They call this protection??? #nohelmets
via Inside Lacrosse
Name: Taylor D’Amore
Hometown: Canandaigua, NY
High School: Canandaigua Academy
College: Johns Hopkins University
How many times a week did you practice lacrosse during high school and college?
I probably practiced five to six times a week. I loved being outside and was always in my yard playing wall ball. In high school, we painted an 8-meter in the yard and played out there even more than I had official practices with my team.
When did you know you wanted to play lacrosse in college?
I always knew I wanted to play lacrosse, I just wasn’t sure what level I planned to play at. I didn’t know if I would be able to play lacrosse and keep up with academics once I got to college, but eventually decided that I wanted to continue playing and would be able to handle both.
What is your favorite training exercise?
At Hopkins, my current STX teammate Sammy Cermack and I had a shooting routine we did one to two times a week.
What is your favorite team bonding exercise?
I’m from a small town in upstate New York so we used to have what we called the ‘Redneck Games’ on a teammates’ farm. The girls lacrosse program would compete in wheelbarrow races, skeet shooting and other team games. With STX recently, the team had a blast bonding in Vail during our whitewater-rafting trip.
What was the most exciting game you’ve ever played in?
During my senior year at Hopkins we beat Penn State in the ALC quarterfinals. At that point we knew our spot was solidified in the NCAA and it was a great feeling to accomplish something we had been working towards for four years.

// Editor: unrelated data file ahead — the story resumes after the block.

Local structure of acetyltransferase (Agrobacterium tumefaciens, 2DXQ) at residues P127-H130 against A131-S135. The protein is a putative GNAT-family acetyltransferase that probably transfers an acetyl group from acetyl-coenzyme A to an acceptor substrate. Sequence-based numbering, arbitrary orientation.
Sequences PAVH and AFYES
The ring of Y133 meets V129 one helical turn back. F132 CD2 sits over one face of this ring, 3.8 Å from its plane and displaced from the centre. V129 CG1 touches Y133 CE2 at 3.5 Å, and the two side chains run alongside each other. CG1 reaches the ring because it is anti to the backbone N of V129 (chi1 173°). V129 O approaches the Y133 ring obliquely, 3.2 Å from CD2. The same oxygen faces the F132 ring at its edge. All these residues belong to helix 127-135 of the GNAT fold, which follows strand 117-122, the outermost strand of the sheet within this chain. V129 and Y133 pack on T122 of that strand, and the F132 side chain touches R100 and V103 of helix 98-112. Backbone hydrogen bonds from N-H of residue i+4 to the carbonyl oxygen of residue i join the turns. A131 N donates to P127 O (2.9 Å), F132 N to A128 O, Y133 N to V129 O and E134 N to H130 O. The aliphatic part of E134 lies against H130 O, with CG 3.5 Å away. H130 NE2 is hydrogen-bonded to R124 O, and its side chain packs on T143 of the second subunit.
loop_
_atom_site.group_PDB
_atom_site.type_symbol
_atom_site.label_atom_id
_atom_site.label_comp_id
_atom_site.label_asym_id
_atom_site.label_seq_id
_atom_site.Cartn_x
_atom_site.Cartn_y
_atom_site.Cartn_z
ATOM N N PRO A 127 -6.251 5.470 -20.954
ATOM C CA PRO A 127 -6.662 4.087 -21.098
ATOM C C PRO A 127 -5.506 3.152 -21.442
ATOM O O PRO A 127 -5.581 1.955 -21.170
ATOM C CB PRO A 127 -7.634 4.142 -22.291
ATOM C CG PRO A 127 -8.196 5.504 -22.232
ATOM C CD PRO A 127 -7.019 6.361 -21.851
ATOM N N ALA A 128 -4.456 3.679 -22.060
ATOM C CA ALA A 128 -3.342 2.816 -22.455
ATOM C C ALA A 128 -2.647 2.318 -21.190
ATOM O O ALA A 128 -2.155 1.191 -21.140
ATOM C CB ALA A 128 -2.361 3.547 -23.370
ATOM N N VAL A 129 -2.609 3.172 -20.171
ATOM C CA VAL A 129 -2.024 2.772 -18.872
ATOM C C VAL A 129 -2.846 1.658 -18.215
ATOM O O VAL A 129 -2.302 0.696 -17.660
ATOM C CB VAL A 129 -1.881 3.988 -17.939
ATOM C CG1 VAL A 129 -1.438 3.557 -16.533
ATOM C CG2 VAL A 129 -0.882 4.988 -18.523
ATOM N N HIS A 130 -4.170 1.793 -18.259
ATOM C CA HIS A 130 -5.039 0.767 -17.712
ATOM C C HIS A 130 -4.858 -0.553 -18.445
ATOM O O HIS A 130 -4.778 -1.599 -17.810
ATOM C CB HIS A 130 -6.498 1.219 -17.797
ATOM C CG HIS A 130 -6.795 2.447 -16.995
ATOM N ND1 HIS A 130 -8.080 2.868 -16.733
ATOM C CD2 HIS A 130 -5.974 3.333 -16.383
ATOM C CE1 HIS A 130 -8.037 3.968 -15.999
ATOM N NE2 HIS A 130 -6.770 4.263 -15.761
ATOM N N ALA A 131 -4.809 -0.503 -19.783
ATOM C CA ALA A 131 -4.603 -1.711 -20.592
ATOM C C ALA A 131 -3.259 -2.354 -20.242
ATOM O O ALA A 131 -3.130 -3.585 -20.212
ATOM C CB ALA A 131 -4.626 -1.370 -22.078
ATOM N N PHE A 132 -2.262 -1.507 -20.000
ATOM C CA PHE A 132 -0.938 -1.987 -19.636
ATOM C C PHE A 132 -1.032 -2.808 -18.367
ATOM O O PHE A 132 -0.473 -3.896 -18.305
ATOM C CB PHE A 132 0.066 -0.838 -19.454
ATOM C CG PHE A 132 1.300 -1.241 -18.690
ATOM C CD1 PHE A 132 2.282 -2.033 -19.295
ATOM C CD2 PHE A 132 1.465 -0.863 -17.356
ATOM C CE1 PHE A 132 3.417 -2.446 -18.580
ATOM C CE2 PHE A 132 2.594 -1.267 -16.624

What are some of things you’re excited about for the upcoming season?
I’m thrilled to be playing with some of my former Hopkins teammates and others who I competed against in college and now get to play on the same team with for STX and on the U.S. National Team. It’s great to have a chance to continue playing lacrosse and to be able to use that experience to grow the game and connect with even more fellow lacrosse players.
What are the five things you always have in your bag at tournaments with Team STX?
I always carry STX Breeze Lightweight Gloves, tape, a backup stick, lots of water, and a stone that that says ‘Breathe.’ Sammy (Cermack) gave me the stone the summer between my sophomore and junior year right before U.S. tryouts to help me remember to stay calm and to believe in myself. Every time I see the stone now it still reminds me that if I just take a minute to take a breathe, I’ll be fine.
What was your childhood nickname?
Growing up everyone called me Tay and once I got to college my teammate, Jenna Reifler, started calling me T-bone. No one really knows how it came about, but it stuck!
What is your favorite comfort food?
I love Reese’s and anything with chocolate and peanut butter. At Hopkins, Coach Tucker had a candy drawer and I used to always pop in and grab some.
Why do you wear number 7?
I started playing travel soccer in 3rd grade and my first jersey there was number seven. Ever since then, that’s what I’ve stuck with in every sport.
If you won the lottery, what is the first thing you would do?
First, I would put away a large chunk of it for savings. Anything I had left over I would use for traveling. I recently took a backpacking trip in Europe and would love to hike through the Patagonia mountains or somewhere in Africa.
What was the last experience that made you a stronger person?
I don’t think one moment defines you, it’s about every day trying to do something to make yourself stronger – whether that’s trying something new or helping someone else out.
What advice would you give to young girls playing lacrosse?
To strengthen your skills, always get out and practice wall ball. What is most important are the little things you do outside of practice, not what you do in those three hours with your team.
by Brett Amadon and Mark Macyk, Lacrosse Magazine (LaxMagazine.com)
Fall ball is all about the new kids on the block. Each September, Lacrosse Magazine picks 30 newcomers — 15 men and 15 women — poised to make an immediate impact for college teams that could utilize them in a big way right away.
Players are listed in alphabetical order: